Multiple physiological variables change over time in a predictable and repetitive manner, guided by molecular clocks that respond to external and internal clues and are coordinated by a central clock. The kidney is the site of one of the most active peripheral clocks. [...] Read more.
Multiple physiological variables change over time in a predictable and repetitive manner, guided by molecular clocks that respond to external and internal clues and are coordinated by a central clock. The kidney is the site of one of the most active peripheral clocks. Biological rhythms, of which the best known are circadian rhythms, are required for normal physiology of the kidneys and other organs. Chronodisruption refers to the chronic disruption of circadian rhythms leading to disease. While there is evidence that circadian rhythms may be altered in kidney disease and that altered circadian rhythms may accelerate chronic kidney disease (CKD) progression, there is no comprehensive review on chronodisruption and chronodisruptors in CKD and its manifestations. Indeed, the term chronodisruption has been rarely applied to CKD despite chronodisruptors being potential therapeutic targets in CKD patients. We now discuss evidence for chronodisruption in CKD and the impact of chronodisruption on CKD manifestations, identify potential chronodisruptors, some of them uremic toxins, and their therapeutic implications, and discuss current unanswered questions on this topic. Full article
(This article belongs to the Special Issue Comorbidities in Chronic Kidney Disease (CKD))
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Review
Should We Consider the Cardiovascular System While Evaluating CKD-MBD?
Toxins 2020, 12(3), 140; https://0-doi-org.brum.beds.ac.uk/10.3390/toxins12030140 - 25 Feb 2020
Cited by 4 | Viewed by 1922
Abstract
Cardiovascular (CV) disease is highly prevalent in the population with chronic kidney disease (CKD), where the risk of CV death in early stages far exceeds the risk of progression to dialysis. The presence of chronic kidney disease-mineral and bone disorder (CKD-MBD) has shown [...] Read more.
Cardiovascular (CV) disease is highly prevalent in the population with chronic kidney disease (CKD), where the risk of CV death in early stages far exceeds the risk of progression to dialysis. The presence of chronic kidney disease-mineral and bone disorder (CKD-MBD) has shown a strong correlation with CV events and mortality. As a non-atheromatous process, it could be partially explained why standard CV disease-modifying drugs do not provide such an impact on CV mortality in CKD as observed in the general population. We summarize the potential association of CV comorbidities with the older (parathyroid hormone, phosphate) and newer (FGF23, Klotho, sclerostin) CKD-MBD biomarkers. Full article
(This article belongs to the Special Issue Comorbidities in Chronic Kidney Disease (CKD))
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Review
Molecular and Cellular Mechanisms that Induce Arterial Calcification by Indoxyl Sulfate and P-Cresyl Sulfate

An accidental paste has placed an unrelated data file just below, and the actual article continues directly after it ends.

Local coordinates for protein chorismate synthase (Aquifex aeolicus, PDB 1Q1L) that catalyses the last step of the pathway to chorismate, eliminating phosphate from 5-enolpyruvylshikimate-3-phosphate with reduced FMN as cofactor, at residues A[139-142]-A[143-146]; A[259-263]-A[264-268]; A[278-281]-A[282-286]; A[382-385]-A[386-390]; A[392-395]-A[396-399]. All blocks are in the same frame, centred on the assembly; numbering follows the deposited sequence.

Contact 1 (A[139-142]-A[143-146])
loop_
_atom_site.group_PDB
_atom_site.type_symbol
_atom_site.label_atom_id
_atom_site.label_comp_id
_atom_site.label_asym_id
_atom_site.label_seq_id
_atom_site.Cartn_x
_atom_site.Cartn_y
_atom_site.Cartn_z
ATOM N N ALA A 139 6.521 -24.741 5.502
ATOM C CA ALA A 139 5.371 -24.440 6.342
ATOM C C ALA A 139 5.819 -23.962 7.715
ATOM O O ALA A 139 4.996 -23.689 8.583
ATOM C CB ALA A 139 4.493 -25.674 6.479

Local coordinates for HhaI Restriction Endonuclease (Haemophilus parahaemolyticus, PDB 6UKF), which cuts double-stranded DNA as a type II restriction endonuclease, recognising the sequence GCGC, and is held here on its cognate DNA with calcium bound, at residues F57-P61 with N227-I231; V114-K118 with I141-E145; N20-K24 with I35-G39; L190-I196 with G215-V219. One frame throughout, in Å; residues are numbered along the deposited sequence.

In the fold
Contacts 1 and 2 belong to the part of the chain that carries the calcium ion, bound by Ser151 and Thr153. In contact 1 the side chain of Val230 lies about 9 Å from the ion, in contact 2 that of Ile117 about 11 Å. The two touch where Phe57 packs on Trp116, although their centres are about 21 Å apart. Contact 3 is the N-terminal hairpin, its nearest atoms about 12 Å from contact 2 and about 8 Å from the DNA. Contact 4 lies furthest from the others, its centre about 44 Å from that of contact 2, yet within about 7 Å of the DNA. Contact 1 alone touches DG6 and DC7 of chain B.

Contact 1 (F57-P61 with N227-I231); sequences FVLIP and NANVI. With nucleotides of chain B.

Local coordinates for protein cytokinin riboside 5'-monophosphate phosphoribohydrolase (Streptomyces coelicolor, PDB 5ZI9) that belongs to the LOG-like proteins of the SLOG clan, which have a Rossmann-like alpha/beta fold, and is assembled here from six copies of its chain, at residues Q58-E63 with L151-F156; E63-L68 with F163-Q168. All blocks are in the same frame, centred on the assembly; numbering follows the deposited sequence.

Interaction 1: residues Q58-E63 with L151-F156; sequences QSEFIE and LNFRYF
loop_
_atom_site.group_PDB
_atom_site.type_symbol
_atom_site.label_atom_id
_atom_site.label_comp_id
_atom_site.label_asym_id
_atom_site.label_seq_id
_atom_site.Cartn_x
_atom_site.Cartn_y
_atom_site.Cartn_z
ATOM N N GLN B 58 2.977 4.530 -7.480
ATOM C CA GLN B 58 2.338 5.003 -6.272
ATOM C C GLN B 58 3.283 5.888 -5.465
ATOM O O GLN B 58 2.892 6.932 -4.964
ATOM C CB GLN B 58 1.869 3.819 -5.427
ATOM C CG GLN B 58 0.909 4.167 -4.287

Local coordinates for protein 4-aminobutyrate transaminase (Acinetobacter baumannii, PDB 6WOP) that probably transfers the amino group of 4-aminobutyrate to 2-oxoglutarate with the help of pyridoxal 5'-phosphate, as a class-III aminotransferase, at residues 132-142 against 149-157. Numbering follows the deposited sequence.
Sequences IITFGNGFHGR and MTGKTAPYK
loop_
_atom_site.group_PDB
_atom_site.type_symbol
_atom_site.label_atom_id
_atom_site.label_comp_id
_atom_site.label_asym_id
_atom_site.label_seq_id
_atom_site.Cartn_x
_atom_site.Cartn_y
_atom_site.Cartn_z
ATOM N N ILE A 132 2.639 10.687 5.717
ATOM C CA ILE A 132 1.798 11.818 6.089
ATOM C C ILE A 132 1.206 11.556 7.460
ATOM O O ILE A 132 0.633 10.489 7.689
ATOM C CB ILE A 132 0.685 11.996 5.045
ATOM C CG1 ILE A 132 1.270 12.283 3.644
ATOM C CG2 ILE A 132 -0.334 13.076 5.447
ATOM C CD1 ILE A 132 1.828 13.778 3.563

Toxins 2020, 12(1), 58; https://0-doi-org.brum.beds.ac.uk/10.3390/toxins12010058 - 19 Jan 2020
Cited by 12 | Viewed by 1979
Abstract
The protein-bound uremic toxins, indoxyl sulfate (IS) and p-cresyl sulfate (PCS), are considered to be harmful vascular toxins. Arterial media calcification, or the deposition of calcium phosphate crystals in the arteries, contributes significantly to cardiovascular complications, including left ventricular hypertrophy, hypertension, and impaired [...] Read more.
The protein-bound uremic toxins, indoxyl sulfate (IS) and p-cresyl sulfate (PCS), are considered to be harmful vascular toxins. Arterial media calcification, or the deposition of calcium phosphate crystals in the arteries, contributes significantly to cardiovascular complications, including left ventricular hypertrophy, hypertension, and impaired coronary perfusion in the elderly and patients with chronic kidney disease (CKD) and diabetes. Recently, we reported that both IS and PCS trigger moderate to severe calcification in the aorta and peripheral vessels of CKD rats. This review describes the molecular and cellular mechanisms by which these uremic toxins induce arterial media calcification. A complex interplay between inflammation, coagulation, and lipid metabolism pathways, influenced by epigenetic factors, is crucial in IS/PCS-induced arterial media calcification. High levels of glucose are linked to these events, suggesting that a good balance between glucose and lipid levels might be important. On the cellular level, effects on endothelial cells, which act as the primary sensors of circulating pathological triggers, might be as important as those on vascular smooth muscle cells. Endothelial dysfunction, provoked by IS and PCS triggered oxidative stress, may be considered a key event in the onset and development of arterial media calcification. In this review a number of important outstanding questions such as the role of miRNA’s, phenotypic switching of both endothelial and vascular smooth muscle cells and new types of programmed cell death in arterial media calcification related to protein-bound uremic toxins are put forward and discussed. Full article
(This article belongs to the Special Issue Comorbidities in Chronic Kidney Disease (CKD))